Bike repair

Bike repair

If you can believe it, my bike has not worked properly since being reassembled after we shipped it here from Sharjah. And I just never fixed it. That is what an international move does to you. Lots of things just get put on the backburner, like fixing the bike that is your main form of transportation. Sigh. The problem was that it did work (if not properly), so I was able to put it off while taking care of things that were more essential to keeping my head above water. I could ride it, more or less, but gears 1 and 3 didn't work, so I was limited to the range of gear 2. My brakes were almost down to zero. The pedals were creaky. Cycling was becoming harder than it should be.

I had started to think I might just take it to the bike shop down the road to have them fix it - it feels good to just say "here you go! I'll be back to pick it up later." But you know what feels even better? Fixing it yourself! Especially when you have to watch lots of youtube tutorials first.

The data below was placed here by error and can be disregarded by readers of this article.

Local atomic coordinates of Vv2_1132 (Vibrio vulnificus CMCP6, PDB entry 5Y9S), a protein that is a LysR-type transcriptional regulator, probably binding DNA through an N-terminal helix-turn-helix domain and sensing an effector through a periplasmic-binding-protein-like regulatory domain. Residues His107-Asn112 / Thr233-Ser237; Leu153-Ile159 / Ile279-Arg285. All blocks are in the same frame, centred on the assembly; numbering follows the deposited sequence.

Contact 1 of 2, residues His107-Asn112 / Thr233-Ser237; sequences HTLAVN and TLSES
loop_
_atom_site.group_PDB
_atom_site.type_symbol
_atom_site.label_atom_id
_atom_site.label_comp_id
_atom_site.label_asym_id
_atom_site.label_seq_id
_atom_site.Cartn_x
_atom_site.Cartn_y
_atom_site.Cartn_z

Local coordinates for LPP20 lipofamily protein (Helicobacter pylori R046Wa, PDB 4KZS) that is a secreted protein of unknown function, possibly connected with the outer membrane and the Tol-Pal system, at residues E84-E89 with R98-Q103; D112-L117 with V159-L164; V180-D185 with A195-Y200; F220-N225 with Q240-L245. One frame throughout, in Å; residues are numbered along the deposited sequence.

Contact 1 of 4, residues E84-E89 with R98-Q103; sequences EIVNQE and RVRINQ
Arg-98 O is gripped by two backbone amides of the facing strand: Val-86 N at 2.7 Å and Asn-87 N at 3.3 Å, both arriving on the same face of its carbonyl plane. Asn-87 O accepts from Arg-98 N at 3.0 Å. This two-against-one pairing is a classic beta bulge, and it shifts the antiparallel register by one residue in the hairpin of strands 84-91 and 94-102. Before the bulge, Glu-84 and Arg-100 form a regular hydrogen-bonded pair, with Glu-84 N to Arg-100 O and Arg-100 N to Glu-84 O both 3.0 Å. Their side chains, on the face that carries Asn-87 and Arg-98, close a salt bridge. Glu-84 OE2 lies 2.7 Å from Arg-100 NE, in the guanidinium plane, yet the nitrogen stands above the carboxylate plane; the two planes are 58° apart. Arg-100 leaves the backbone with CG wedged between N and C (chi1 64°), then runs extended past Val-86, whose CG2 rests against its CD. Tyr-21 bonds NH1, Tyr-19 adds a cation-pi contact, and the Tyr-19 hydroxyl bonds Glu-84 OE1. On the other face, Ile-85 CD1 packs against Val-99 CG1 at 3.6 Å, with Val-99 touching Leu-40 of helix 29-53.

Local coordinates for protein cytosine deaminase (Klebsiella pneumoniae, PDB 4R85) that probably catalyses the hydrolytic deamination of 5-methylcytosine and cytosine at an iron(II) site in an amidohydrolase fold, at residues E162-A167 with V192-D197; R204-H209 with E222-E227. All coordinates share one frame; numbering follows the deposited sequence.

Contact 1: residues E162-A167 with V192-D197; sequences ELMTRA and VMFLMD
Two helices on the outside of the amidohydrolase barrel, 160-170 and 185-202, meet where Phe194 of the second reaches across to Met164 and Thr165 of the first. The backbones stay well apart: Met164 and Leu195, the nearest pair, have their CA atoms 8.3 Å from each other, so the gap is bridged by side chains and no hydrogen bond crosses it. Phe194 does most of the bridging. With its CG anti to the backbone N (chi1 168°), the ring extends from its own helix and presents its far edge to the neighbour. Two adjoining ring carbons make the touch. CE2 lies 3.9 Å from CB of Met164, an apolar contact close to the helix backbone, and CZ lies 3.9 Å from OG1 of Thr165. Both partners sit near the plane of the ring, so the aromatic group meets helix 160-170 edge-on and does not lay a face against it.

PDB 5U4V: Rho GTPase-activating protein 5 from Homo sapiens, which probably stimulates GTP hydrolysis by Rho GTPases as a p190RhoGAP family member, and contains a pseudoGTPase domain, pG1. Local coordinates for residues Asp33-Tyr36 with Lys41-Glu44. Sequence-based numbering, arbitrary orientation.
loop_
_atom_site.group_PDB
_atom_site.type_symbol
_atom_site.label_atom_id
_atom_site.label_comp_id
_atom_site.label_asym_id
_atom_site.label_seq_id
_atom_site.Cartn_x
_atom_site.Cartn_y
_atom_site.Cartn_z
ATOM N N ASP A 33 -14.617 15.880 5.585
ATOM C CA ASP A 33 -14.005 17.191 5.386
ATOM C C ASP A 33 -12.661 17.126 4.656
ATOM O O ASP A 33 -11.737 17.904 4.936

So yesterday, we had a bike tuning-up party in the living room. Jeremy pumped tires and raised seats while I took a closer look at my brakes and gears. I tightened my brake cables, then realized that I needed new brake pads. So I replaced those (!). Then I literally googled "what parts of a bike can I lube," and literally lubed all those parts.

This morning, I wiped the bike down and took it for a test ride in the parking garage. It was like new! I almost pitched off the front when I braked for the first time since they are so fine-tuned now. And my gears! They shift! All of them! I had been stuck on the middle one for months.

The right-hand brake handle is still not quite springing back after being deployed, so that may require more youtube tutorial watching. In the meantime, though, I am super happy of myself for fixing my own bike at last!

Takatalvi

Takatalvi

Cultures and tragedies and mysteries

Cultures and tragedies and mysteries